Dinesh Garg


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Zero-shot Entity Linking with Less Data
G P Shrivatsa Bhargav | Dinesh Khandelwal | Saswati Dana | Dinesh Garg | Pavan Kapanipathi | Salim Roukos | Alexander Gray | L Venkata Subramaniam
Findings of the Association for Computational Linguistics: NAACL 2022

Entity Linking (EL) maps an entity mention in a natural language sentence to an entity in a knowledge base (KB). The Zero-shot Entity Linking (ZEL) extends the scope of EL to unseen entities at the test time without requiring new labeled data. BLINK (BERT-based) is one of the SOTA models for ZEL. Interestingly, we discovered that BLINK exhibits diminishing returns, i.e., it reaches 98% of its performance with just 1% of the training data and the remaining 99% of the data yields only a marginal increase of 2% in the performance. While this extra 2% gain makes a huge difference for downstream tasks, training BLINK on large amounts of data is very resource-intensive and impractical. In this paper, we propose a neuro-symbolic, multi-task learning approach to bridge this gap. Our approach boosts the BLINK’s performance with much less data by exploiting an auxiliary information about entity types. Specifically, we train our model on two tasks simultaneously - entity linking (primary task) and hierarchical entity type prediction (auxiliary task). The auxiliary task exploits the hierarchical structure of entity types. Our approach achieves superior performance on ZEL task with significantly less training data. On four different benchmark datasets, we show that our approach achieves significantly higher performance than SOTA models when they are trained with just 0.01%, 0.1%, or 1% of the original training data. Our code is available at https://github.com/IBM/NeSLET.


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Leveraging Abstract Meaning Representation for Knowledge Base Question Answering
Pavan Kapanipathi | Ibrahim Abdelaziz | Srinivas Ravishankar | Salim Roukos | Alexander Gray | Ramón Fernandez Astudillo | Maria Chang | Cristina Cornelio | Saswati Dana | Achille Fokoue | Dinesh Garg | Alfio Gliozzo | Sairam Gurajada | Hima Karanam | Naweed Khan | Dinesh Khandelwal | Young-Suk Lee | Yunyao Li | Francois Luus | Ndivhuwo Makondo | Nandana Mihindukulasooriya | Tahira Naseem | Sumit Neelam | Lucian Popa | Revanth Gangi Reddy | Ryan Riegel | Gaetano Rossiello | Udit Sharma | G P Shrivatsa Bhargav | Mo Yu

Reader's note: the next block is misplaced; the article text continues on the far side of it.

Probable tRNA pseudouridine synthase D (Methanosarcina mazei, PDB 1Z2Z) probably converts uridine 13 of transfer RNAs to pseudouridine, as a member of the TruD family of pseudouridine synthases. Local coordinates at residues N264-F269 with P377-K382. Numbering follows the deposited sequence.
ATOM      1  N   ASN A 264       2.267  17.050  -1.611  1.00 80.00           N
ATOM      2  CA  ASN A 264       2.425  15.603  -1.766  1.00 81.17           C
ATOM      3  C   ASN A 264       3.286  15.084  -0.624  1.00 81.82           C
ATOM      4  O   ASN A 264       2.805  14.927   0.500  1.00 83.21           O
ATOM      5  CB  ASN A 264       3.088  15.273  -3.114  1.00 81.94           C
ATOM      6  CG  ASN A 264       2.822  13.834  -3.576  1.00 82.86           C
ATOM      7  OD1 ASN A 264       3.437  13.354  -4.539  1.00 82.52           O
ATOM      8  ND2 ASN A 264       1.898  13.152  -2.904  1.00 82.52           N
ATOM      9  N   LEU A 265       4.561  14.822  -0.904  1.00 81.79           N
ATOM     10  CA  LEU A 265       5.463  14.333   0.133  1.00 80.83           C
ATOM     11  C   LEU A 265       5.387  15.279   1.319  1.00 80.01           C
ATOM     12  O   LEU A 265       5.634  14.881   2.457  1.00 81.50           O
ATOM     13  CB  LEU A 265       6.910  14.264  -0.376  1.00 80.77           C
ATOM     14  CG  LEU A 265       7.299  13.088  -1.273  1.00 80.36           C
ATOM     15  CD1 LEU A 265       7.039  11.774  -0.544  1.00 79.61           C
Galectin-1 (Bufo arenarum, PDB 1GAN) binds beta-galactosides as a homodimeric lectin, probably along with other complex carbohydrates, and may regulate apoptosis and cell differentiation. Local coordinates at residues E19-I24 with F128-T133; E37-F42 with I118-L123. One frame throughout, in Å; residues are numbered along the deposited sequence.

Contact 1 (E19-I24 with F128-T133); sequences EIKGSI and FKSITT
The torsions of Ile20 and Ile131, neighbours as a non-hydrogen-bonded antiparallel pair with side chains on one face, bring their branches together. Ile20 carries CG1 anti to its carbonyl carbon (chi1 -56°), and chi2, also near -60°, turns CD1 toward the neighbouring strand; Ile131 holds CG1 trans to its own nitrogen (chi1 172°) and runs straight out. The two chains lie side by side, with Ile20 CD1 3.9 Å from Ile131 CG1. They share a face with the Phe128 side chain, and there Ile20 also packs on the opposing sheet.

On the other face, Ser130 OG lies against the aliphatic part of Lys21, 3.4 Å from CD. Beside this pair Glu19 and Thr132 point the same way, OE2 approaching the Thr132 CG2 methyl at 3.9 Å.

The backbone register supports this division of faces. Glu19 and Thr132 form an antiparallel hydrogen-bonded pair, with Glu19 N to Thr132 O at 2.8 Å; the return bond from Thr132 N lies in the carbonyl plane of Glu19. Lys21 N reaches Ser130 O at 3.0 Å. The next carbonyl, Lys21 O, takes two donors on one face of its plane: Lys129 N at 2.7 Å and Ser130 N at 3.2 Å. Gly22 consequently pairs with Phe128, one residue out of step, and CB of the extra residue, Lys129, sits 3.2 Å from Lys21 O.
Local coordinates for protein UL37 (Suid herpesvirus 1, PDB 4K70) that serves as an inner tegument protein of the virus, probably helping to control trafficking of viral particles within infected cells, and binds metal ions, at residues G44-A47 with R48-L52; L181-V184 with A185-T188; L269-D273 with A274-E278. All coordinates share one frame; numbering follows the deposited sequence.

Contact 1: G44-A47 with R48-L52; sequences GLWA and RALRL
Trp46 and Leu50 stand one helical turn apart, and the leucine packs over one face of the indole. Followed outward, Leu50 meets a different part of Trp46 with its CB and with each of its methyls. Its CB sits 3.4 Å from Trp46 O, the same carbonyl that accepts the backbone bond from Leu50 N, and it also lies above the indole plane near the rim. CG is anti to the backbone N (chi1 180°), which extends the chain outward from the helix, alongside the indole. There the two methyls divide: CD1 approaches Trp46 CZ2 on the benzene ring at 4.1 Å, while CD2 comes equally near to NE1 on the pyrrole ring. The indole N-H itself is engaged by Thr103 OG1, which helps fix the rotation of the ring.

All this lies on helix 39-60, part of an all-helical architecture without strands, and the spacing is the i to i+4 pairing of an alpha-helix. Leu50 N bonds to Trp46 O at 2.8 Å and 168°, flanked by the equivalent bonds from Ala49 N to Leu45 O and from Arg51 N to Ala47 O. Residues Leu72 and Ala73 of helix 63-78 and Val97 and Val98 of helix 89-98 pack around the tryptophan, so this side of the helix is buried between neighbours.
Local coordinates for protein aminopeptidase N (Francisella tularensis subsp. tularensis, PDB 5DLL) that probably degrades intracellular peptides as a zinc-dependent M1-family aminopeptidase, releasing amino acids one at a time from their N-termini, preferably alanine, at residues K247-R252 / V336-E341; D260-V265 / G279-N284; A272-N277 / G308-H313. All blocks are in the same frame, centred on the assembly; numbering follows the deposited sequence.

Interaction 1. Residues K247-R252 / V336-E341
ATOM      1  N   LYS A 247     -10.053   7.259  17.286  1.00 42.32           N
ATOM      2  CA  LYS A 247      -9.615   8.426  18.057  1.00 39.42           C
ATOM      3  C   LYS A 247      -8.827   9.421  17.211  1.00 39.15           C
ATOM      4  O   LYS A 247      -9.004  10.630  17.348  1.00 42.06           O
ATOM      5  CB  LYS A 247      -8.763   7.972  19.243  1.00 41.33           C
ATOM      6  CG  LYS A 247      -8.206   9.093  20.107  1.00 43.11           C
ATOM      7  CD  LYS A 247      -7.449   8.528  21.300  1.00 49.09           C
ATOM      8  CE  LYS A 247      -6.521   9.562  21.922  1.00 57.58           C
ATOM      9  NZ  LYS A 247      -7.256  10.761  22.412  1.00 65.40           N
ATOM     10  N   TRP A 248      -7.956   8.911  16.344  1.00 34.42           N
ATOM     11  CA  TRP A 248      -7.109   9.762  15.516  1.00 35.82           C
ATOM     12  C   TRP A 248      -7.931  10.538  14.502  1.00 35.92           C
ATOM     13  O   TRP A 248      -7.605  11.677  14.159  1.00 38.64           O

Findings of the Association for Computational Linguistics: ACL-IJCNLP 2021

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Explanations for CommonsenseQA: New Dataset and Models
Shourya Aggarwal | Divyanshu Mandowara | Vishwajeet Agrawal | Dinesh Khandelwal | Parag Singla | Dinesh Garg
Proceedings of the 59th Annual Meeting of the Association for Computational Linguistics and the 11th International Joint Conference on Natural Language Processing (Volume 1: Long Papers)

CommonsenseQA (CQA) (Talmor et al., 2019) dataset was recently released to advance the research on common-sense question answering (QA) task. Whereas the prior work has mostly focused on proposing QA models for this dataset, our aim is to retrieve as well as generate explanation for a given (question, correct answer choice, incorrect answer choices) tuple from this dataset. Our explanation definition is based on certain desiderata, and translates an explanation into a set of positive and negative common-sense properties (aka facts) which not only explain the correct answer choice but also refute the incorrect ones. We human-annotate a first-of-its-kind dataset (called ECQA) of positive and negative properties, as well as free-flow explanations, for 11K QA pairs taken from the CQA dataset. We propose a latent representation based property retrieval model as well as a GPT-2 based property generation model with a novel two step fine-tuning procedure. We also propose a free-flow explanation generation model. Extensive experiments show that our retrieval model beats BM25 baseline by a relative gain of 100% in F1 score, property generation model achieves a respectable F1 score of 36.4, and free-flow generation model achieves a similarity score of 61.9, where last two scores are based on a human correlated semantic similarity metric.